The telecoms industry has raised concerns over the approval of the merger between EE and BT by the Competition and Markets Authority (CMA).
After being given the green light, the new company will have a combined customer base of around 35 million mobile, broadband and TV customers.
Despite the criticisms, John Wotton, who chaired the CMA inquiry into the deal, said the evidence "does not show that this merger is likely to cause significant harm to competition or the interests of consumers".
Broadband and mobile provider TalkTalk is one such industry player that is not happy with the new deal.
"We are disappointed, although not surprised, that the CMA has waived through the BT/EE merger, even though the new entity will be even more dominant than it was before privatisation 30 years ago," it said.
Which? executive director, Richard Lloyd, added: "Fewer players in a market is rarely a good thing, but now this deal has been approved both companies must urgently address their abysmal customer service record.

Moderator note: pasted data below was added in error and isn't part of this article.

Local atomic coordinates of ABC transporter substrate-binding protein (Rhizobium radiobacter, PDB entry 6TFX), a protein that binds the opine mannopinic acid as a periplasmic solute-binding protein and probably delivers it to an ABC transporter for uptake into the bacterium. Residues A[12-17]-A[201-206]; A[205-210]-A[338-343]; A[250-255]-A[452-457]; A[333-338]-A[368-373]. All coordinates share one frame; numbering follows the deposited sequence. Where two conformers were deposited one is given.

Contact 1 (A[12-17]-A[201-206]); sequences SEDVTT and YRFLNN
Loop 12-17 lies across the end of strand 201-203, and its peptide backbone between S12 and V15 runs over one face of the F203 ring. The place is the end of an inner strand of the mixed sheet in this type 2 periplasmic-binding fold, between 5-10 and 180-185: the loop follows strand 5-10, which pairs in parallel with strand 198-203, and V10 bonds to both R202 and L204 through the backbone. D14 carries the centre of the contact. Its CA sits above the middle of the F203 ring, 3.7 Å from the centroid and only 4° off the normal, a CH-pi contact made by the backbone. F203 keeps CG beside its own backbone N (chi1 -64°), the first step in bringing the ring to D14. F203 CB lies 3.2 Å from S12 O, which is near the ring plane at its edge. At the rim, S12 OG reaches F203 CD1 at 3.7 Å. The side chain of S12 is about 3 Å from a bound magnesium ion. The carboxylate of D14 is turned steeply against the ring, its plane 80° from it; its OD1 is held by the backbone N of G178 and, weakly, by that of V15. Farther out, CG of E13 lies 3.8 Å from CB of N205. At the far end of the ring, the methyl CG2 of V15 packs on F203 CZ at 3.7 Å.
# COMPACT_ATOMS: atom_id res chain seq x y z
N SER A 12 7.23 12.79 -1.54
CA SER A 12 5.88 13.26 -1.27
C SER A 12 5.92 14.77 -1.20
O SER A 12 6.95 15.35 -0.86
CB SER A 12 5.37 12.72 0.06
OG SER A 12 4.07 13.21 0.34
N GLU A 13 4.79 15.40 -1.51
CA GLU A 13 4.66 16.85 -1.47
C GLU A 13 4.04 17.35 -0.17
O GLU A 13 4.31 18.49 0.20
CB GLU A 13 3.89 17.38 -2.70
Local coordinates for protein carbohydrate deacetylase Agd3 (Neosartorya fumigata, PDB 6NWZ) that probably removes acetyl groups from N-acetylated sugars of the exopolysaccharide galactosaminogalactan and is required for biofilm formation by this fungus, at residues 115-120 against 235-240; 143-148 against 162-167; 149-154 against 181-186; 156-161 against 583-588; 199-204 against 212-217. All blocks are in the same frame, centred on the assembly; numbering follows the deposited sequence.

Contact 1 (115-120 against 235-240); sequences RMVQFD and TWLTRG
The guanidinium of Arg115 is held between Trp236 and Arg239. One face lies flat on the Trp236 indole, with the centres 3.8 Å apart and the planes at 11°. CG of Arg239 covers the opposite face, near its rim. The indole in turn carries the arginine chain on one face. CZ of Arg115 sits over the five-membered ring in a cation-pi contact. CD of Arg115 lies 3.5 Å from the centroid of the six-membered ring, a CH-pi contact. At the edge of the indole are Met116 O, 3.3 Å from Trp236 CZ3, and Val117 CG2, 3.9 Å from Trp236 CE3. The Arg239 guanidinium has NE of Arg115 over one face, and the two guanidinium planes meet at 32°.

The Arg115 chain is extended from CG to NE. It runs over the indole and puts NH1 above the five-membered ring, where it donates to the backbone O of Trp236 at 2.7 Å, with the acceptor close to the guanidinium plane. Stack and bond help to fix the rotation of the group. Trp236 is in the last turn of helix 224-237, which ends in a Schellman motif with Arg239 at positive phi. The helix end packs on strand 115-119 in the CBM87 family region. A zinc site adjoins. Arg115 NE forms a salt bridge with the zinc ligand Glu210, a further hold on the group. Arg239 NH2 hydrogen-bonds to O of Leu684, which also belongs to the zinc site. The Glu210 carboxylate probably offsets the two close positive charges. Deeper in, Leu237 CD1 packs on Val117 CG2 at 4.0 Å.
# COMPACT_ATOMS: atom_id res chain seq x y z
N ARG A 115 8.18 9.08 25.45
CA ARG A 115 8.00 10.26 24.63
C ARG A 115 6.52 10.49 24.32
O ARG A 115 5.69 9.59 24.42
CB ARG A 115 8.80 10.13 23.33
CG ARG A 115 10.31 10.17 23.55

"The regulator will need to keep a very close eye on this to ensure consumers really do benefit from the deal and be prepared to step in if not."
The deal hands BT 35 per cent of the mobile consumer market and a similar share of the UK's consumer broadband business.
Gavin Patterson, BT chief executive, said: "The combined BT and EE will be a digital champion for the UK, providing high levels of investment and driving innovation in a highly competitive market."
The merger follows the purchase of 02 by industry rivals 3, which is owned by the Hong Kong-based Hutchison Whampoa, for £10.25bn last year.The regulator, Ofcom, is set to carry out its first significant review of the telecoms sector for a decade, and is considering options including a split of BT networks business Openreach from its parent company.
Openreach provides the final mile of network connection into consumers' homes, and is used by rival operators.